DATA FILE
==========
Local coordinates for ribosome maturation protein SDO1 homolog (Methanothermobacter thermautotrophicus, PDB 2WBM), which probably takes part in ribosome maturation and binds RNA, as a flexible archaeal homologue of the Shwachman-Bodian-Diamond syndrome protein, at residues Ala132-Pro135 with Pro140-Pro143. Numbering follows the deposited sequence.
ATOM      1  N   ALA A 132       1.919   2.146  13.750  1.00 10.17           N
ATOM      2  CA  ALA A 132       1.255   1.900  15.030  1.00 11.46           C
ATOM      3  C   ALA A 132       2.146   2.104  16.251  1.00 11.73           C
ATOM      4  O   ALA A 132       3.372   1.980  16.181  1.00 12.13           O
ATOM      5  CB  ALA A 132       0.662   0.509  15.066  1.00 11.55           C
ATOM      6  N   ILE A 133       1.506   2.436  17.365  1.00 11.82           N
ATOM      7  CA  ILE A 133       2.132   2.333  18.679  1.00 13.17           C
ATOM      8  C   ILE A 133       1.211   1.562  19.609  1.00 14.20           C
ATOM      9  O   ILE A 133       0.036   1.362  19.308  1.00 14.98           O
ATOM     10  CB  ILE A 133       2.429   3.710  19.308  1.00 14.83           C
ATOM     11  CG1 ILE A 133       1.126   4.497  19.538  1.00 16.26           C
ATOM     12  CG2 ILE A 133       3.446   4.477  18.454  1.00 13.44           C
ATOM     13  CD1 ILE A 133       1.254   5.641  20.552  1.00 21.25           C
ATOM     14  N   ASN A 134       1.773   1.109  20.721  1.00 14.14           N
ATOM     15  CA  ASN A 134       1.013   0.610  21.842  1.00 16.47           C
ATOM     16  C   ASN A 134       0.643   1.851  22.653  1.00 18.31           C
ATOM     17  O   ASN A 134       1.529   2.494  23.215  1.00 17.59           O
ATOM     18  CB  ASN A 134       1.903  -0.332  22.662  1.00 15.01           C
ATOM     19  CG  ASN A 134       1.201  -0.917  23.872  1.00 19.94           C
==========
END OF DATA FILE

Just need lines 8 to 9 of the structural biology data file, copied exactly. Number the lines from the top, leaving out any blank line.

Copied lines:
ATOM      7  CA  ILE A 133       2.132   2.333  18.679  1.00 13.17           C
ATOM      8  C   ILE A 133       1.211   1.562  19.609  1.00 14.20           C